in CyberCosmology I also proposed that, in addition to the idea that intelligent beings are quite rare in our Universe, there was also the limitations imposed by the technological horizon of each universe. All universes capable of sustaining intelligent beings must have a set of physical laws that are time independent, or that change very slowly with time, and they must have a time-like dimension for the Darwinian processes of innovation and natural selection to operate. All such universes, therefore, impose certain constraints on technology. Some examples of these technological constraints in our Universe that we have already explored in previous postings on softwarephysics are the speed of light limiting the velocity with which matter, energy, and information can travel, the Heisenberg Uncertainty Principle limiting what we can measure, the first and second laws of thermodynamics limiting the availability of energy, and Kurt Gödel’s incompleteness theorems which limit what mathematics can do for us. These technological constraints, that all intelligent universes must have, form a technological horizon or barrier surrounding all intelligent beings, beyond which they are cut off from the rest of the universe in which they find themselves existing. This technological horizon might be quite large. For example, let us suppose that in our Universe travel via wormholes in spacetime is not allowed at the most fundamental level, then the cosmological horizon that forms our observable universe would also be the technological horizon of our universe because galaxies beyond our cosmological horizon are expanding away from us faster than the speed of light. On a smaller scale, we can presume that for our own Universe the technological horizon must be no smaller than a galaxy because we have already sent radio and TV transmissions into deep space and have launched the Pioneer 1 & 2 and the Voyager 1 & 2 probes beyond our Solar System into the interstellar space of our galaxy with the puny technology we currently have at hand. However, the technological horizon of our Universe could very well be on the order of the size of our galaxy, making intergalactic telecommunications and travel technically impossible.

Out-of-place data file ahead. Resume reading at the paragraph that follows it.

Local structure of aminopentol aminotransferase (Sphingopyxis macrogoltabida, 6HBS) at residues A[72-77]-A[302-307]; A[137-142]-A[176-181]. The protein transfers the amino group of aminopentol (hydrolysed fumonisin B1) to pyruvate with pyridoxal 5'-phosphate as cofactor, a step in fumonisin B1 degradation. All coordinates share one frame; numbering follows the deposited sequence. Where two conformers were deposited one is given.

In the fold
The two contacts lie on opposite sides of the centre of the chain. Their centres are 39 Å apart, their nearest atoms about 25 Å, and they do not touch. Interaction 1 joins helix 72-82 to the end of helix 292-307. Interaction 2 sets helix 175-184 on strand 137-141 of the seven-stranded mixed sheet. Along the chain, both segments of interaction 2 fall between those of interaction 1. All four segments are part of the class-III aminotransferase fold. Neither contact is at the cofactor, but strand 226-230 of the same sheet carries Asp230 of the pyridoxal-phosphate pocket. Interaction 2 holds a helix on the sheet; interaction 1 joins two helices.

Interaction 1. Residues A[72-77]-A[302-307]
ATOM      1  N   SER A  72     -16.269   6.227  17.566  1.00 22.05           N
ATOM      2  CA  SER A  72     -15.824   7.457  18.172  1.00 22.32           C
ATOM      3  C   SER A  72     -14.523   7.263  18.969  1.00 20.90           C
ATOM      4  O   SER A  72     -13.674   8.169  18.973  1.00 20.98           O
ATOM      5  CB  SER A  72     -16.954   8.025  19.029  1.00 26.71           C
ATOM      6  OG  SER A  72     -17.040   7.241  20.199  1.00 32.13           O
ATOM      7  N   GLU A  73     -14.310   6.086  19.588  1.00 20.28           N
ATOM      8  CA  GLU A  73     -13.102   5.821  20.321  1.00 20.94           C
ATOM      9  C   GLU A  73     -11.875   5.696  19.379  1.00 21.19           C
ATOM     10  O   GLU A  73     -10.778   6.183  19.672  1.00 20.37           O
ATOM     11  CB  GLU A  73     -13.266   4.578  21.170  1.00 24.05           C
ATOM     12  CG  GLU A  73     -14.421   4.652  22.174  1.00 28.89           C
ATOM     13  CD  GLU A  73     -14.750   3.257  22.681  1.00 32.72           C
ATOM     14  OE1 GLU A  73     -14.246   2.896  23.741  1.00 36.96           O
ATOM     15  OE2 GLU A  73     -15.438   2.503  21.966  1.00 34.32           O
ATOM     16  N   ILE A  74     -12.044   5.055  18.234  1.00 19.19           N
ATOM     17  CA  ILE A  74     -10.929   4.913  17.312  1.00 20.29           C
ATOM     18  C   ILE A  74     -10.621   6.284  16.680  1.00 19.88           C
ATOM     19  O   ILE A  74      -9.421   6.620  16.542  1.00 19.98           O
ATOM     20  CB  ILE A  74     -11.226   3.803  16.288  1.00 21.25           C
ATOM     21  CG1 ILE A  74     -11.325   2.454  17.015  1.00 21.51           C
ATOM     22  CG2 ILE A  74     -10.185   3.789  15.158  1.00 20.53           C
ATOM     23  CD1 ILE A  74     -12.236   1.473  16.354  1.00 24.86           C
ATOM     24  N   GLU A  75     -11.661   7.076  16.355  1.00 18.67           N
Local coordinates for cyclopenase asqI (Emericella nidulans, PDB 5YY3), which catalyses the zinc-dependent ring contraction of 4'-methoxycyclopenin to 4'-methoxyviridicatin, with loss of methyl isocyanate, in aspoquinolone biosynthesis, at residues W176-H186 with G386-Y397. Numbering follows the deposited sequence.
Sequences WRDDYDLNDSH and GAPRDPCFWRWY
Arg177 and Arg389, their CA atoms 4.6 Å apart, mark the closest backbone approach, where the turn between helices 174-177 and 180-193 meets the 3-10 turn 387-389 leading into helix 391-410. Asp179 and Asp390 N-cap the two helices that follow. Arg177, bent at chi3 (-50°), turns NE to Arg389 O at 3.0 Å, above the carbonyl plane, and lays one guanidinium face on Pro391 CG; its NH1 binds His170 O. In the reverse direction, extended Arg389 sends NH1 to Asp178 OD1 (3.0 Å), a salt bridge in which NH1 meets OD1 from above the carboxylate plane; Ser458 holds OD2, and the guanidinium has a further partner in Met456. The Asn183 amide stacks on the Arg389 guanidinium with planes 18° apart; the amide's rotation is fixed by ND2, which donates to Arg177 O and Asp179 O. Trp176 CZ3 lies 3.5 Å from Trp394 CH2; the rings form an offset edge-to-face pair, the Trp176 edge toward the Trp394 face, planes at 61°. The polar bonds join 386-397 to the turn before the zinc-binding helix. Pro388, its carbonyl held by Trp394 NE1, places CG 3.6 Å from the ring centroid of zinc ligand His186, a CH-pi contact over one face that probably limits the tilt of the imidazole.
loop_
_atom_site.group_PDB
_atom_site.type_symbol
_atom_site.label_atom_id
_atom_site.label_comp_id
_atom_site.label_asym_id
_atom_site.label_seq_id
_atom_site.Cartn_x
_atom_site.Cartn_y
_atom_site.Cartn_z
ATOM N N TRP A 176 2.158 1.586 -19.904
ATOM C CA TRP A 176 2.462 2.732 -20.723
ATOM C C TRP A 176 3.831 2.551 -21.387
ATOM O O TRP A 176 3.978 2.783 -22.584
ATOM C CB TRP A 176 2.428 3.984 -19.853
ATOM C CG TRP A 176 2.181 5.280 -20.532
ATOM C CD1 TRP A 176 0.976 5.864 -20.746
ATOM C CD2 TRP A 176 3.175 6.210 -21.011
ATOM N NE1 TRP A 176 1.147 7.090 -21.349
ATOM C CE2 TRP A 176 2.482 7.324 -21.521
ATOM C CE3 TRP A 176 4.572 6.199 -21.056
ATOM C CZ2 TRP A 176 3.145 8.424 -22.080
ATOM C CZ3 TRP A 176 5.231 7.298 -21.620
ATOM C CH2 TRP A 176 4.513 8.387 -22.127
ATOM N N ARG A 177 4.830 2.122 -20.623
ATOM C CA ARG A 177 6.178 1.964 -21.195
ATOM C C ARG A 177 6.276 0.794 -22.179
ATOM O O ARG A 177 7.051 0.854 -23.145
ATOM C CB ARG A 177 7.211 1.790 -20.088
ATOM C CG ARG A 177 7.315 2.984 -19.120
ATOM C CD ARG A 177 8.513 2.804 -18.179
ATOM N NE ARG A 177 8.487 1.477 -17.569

A Possible Explanation for Fermi’s Paradox